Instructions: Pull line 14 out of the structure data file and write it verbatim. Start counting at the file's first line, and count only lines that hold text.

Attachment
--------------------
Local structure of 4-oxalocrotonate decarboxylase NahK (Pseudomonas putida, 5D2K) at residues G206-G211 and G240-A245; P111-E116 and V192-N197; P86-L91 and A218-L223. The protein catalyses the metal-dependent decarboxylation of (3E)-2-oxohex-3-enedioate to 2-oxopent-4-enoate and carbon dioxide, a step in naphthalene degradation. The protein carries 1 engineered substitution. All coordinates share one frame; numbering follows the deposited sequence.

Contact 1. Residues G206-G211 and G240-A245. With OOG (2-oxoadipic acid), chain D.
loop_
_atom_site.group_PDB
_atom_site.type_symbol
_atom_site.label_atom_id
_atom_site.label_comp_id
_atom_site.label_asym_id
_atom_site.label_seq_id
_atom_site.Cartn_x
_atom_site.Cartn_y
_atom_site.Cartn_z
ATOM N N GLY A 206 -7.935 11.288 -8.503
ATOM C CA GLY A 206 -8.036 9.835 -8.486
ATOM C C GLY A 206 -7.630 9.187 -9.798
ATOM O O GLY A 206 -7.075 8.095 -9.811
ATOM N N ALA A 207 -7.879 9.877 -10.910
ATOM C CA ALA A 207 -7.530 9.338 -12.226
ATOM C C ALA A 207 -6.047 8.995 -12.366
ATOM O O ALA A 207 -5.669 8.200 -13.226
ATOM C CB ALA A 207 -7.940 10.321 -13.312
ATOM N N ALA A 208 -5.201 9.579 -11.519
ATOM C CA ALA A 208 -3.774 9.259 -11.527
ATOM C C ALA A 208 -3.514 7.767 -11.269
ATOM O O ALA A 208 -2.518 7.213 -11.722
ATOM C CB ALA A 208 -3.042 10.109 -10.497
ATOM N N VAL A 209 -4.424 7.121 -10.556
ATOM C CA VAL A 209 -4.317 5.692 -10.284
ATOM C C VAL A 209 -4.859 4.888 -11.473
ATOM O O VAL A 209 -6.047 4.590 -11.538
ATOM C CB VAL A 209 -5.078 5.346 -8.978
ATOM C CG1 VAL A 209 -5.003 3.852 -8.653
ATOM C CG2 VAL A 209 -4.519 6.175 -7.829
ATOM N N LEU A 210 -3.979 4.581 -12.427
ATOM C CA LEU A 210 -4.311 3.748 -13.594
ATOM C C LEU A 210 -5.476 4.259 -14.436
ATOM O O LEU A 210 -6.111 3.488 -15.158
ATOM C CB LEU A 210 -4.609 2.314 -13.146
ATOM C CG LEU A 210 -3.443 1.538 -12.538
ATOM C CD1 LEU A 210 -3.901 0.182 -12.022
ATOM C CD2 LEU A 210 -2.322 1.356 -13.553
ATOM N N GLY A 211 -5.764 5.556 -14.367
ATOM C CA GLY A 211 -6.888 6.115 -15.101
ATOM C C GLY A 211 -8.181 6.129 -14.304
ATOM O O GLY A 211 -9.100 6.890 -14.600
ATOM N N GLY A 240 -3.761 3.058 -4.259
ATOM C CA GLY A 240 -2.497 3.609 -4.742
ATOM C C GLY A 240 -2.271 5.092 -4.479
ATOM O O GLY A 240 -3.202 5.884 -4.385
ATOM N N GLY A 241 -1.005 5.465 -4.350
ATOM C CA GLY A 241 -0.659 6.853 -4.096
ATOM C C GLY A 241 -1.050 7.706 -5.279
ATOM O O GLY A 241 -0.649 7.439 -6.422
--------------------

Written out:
ATOM C CA GLY A 206 -8.036 9.835 -8.486